Traditionally, courts and legal scholars alike have rejected conversion claims related to DNA. Justifications for dismissing these causes of action include fears that they could hinder scientific research or commodify the human body. Judges and academics reason that—even absent actionable claims for genetic conversion—plaintiffs have access to adequate legal protections in the form of breach of fiduciary duty, lack of informed consent, invasion of privacy, or unjust enrichment. However, upon closer inspection, these claims reveal themselves as inadequate, particularly in the context of consumer genetics. People who purchase their genetic tests directly are not usually in the kinds of fiduciary or research relationships necessary to trigger legal duties. This Essay proposes that a right to genetic conversion could provide consumers with appropriate relief. Far from stifling research or disaggregating the self, genetic conversion is a modest solution for the ownership disputes that arise in the growing field of consumer genetics.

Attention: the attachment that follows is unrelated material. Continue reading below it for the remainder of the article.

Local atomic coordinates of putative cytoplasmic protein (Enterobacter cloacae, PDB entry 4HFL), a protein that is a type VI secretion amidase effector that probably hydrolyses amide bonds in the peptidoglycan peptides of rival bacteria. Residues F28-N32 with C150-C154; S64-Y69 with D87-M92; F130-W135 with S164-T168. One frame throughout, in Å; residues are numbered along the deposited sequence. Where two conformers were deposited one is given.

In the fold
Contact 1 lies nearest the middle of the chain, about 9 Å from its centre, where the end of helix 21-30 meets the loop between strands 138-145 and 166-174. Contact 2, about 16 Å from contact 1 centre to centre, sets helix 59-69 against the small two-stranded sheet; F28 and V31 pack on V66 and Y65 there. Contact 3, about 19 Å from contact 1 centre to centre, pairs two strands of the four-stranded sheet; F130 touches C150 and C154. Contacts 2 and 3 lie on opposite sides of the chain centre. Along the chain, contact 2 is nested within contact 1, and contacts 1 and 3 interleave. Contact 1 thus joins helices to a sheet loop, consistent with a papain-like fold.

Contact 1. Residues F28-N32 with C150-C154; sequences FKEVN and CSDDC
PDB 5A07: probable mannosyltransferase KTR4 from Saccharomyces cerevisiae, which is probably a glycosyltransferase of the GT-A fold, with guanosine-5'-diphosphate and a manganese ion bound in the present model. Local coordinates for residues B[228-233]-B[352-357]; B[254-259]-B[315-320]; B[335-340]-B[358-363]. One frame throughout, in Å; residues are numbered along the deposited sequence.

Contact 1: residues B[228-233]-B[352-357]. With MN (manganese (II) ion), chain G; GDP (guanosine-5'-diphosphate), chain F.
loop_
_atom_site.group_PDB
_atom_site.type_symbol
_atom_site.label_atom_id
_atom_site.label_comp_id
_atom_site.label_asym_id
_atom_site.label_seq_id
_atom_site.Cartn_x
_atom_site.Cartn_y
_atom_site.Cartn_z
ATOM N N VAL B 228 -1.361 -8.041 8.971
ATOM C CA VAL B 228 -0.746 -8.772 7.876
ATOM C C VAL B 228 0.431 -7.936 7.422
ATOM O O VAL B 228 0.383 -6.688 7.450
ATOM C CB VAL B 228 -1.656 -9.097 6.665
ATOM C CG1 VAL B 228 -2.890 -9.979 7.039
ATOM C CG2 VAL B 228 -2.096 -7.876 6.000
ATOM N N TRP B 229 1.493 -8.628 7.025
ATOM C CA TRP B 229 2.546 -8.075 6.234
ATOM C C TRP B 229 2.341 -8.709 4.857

14 April 2019
'Genetic Conversion' by Jessica L. Roberts comments